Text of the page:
Embattled Illinois Gov. Rod Blagojevich is under fire on two fronts, facing an impeachment trial that could oust him from office as federal prosecutors continue a corruption investigation that alleges he sought to sell President Obama's U.S. Senate seat. In an interview with News Bureau Business & Law editor Jan Dennis, University of Illinois law professor Andrew Leipold, an expert in criminal law and procedure, discusses how the dual investigations could be intertwined.
Could the impeachment trial of Illinois Gov. Rod Blagojevich have any impact on the pending criminal case against him?
The impeachment trial might affect the criminal case, but only indirectly. Neither a conviction nor an acquittal in the Illinois Senate would raise a legal bar to a criminal trial, but new information might come to light in the impeachment trial.
For example, the governor might have documents that prosecutors have not seen that might help explain away some of the alleged wrongdoing. There might be witnesses who have not yet been heard from who might shed new light on the facts, or who might be discredited. More generally, in the process of defending himself, the governor could reveal a defense strategy that helps the prosecutor in his ongoing investigation.
It is also possible that the impeachment trial might influence potential jurors, those who someday will hear the criminal case. This could be a plus or a minus. If the governor is acquitted, it might make the eventual jurors more sympathetic to the defense. If convicted and removed from office, unbiased jurors might be harder to find in the criminal trial, either because the jurors have already heard the damaging evidence or because they assume that being kicked out of office proved that a crime occurred. Or perhaps the jurors would think that the former governor had already been punished enough. It's all speculation.
Federal prosecutors say their investigation of Blagojevich might have stretched quietly to spring if they hadn't feared the potential consequences of a "corruption crime spree." How long might the ongoing criminal investigation take and what could it yield?
Normally, a federal grand jury investigation can take whatever time is needed, subject only to the statute of limitations on the alleged crimes and the resources of the prosecutor's office. Now that the governor has been arrested, though, I'm sure the U.S. attorney feels pressure to move the case forward. The Speedy Trial Act puts some limit on how long the prosecutor can take before seeking an indictment, although the prosecutor can and has obtained extensions of time.
Still, I'm sure the U.S. attorney is moving as quickly as he prudently can, as cases like this rarely get better with age.
As to what further things the investigation might reveal, that's hard to say. If the allegations in the criminal complaint are true, that the governor was engaged in a "crime spree" of corruption, I'm guessing that there will be more "pay to play" counts - more instances of the governor allegedly using the decision-making power of his office to solicit contributions.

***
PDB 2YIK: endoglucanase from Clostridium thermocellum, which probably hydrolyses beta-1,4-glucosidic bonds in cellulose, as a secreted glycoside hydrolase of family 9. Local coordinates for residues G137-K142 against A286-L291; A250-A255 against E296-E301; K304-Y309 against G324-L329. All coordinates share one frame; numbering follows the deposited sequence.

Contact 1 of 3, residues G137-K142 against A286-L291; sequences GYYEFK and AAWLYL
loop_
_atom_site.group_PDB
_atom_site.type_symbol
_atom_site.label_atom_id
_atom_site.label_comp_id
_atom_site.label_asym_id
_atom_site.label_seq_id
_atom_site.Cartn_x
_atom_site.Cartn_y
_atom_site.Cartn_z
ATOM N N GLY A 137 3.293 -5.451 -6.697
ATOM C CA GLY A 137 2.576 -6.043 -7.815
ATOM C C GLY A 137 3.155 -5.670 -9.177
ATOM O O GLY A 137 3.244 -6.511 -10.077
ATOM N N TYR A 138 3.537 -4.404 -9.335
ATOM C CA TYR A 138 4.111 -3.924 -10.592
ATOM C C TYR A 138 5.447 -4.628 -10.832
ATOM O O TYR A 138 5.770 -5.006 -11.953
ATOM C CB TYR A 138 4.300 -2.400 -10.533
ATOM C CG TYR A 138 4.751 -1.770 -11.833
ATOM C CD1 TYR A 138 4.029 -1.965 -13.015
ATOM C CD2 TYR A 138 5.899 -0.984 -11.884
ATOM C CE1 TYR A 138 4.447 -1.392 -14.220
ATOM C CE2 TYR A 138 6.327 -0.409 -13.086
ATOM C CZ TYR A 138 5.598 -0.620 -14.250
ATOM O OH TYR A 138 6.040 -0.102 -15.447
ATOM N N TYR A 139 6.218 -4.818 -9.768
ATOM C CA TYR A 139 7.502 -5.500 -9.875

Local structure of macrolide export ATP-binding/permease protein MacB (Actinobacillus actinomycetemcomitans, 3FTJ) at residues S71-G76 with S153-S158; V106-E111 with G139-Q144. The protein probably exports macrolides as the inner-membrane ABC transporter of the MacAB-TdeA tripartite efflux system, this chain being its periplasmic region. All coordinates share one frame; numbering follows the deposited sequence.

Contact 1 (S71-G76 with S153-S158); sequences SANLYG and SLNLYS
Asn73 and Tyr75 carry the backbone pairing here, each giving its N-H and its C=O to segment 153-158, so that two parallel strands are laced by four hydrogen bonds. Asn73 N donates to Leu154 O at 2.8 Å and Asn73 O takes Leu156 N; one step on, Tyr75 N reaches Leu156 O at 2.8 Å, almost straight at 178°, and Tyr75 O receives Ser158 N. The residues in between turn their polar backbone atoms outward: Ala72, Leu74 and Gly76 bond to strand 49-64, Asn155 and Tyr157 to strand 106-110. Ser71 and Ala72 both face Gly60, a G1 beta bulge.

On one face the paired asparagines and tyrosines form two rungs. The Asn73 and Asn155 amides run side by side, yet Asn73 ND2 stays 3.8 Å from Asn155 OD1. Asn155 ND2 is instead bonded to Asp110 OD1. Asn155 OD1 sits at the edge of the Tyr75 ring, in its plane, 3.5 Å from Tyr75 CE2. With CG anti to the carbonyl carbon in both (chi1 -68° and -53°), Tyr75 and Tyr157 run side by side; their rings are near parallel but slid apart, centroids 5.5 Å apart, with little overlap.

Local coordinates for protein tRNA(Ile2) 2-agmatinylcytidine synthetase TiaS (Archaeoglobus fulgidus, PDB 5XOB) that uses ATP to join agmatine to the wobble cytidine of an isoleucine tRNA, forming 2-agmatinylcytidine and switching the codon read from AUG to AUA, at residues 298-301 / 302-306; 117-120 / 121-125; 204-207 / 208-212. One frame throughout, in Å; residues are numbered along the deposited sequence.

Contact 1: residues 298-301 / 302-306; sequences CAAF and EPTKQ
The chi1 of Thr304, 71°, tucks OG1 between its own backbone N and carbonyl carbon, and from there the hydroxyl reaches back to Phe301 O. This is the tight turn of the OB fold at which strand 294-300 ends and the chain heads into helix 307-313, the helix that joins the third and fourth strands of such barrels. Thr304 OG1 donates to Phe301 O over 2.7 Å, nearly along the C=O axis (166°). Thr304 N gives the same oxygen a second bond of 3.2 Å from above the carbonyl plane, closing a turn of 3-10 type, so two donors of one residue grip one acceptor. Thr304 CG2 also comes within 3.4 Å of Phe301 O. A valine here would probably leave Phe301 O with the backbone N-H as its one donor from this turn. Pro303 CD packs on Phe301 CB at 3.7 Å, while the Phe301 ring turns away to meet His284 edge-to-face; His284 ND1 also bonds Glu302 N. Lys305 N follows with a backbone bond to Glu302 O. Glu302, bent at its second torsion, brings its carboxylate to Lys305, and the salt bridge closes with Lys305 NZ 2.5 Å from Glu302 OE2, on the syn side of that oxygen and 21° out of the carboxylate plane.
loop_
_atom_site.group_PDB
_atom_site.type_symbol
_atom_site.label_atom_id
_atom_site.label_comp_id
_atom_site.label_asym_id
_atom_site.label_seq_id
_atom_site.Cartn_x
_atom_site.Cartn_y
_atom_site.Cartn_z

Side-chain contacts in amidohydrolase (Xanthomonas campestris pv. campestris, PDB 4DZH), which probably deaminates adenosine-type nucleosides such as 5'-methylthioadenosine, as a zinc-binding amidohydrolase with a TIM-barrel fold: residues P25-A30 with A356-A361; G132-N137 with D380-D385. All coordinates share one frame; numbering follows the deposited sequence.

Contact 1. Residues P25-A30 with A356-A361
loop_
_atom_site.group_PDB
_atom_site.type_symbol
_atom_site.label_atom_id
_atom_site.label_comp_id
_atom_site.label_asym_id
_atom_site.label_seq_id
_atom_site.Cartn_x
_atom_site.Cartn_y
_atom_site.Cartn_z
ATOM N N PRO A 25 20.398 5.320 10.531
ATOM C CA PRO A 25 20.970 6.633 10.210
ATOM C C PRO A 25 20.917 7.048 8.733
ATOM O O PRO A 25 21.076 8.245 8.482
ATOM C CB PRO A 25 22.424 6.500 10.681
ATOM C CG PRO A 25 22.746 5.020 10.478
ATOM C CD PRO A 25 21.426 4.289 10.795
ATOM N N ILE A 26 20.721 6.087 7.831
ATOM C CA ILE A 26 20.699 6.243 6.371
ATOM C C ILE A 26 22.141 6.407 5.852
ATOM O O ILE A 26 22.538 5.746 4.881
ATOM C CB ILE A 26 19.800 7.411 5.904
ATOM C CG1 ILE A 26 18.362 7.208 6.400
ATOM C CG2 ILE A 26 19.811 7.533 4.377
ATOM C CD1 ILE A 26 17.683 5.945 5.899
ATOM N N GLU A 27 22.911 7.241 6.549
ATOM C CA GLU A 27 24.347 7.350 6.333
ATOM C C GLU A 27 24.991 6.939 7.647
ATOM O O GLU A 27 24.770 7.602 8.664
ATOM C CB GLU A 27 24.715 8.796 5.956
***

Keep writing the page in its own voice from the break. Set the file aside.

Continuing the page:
What legal options are available to Blagojevich in the criminal case, beyond the obvious pleas of guilty or not guilty?
There has not been an indictment yet, so in theory the case could collapse if the grand jury refuses to approve formal charges. But this is so unlikely that it is hardly worth mentioning. Assuming an indictment is returned, the governor's primary options are 1) fight the charges to the end, which means going to trial, or 2) trying to work out a deal with the prosecutor. The latter would involve the governor pleading guilty to something in return for some charges being dropped or reduced, or some benefit at sentencing.
The defense team is probably constantly weighing and reweighing these options as the facts emerge, but it might be difficult to do a meaningful evaluation now without a formal charge. There will lots of meetings and strategy sessions once an indictment is returned. And, of course, even if the evidence turns out to be strong the governor might decide to go to trial anyway. He might genuinely feel that he has done nothing wrong, or he may feel that he has nothing to lose by letting a jury decide his fate. Even though federal prosecutors obtain a conviction in 80 to 90 percent of the trials they conduct, the governor might believe that once the full facts are revealed a jury might decide that nothing criminal occurred.
How much might the criminal investigation and prosecution cost taxpayers? And, if the governor is convicted, could prosecutors seek restitution from Blagojevich's personal and campaign funds to cover costs of the case?
I don't know how much the prosecution is costing, but it is undoubtedly a lot. Keep in mind, though, that most of the expense comes from 'opportunity costs' - that is, the cost of not prosecuting other alleged criminals because the resources are tied up in prosecuting the governor. Most of the direct expenses - the salaries of the lawyers, agents, and staff who are working on the case - would be incurred anyway.
Depending on the charges that are eventually brought, in the event of a conviction the governor might be required to pay back funds that he obtained illegally, or could be ordered to pay restitution to crime victims. But, in general, convicted defendants are not ordered to pay the costs of their own prosecution.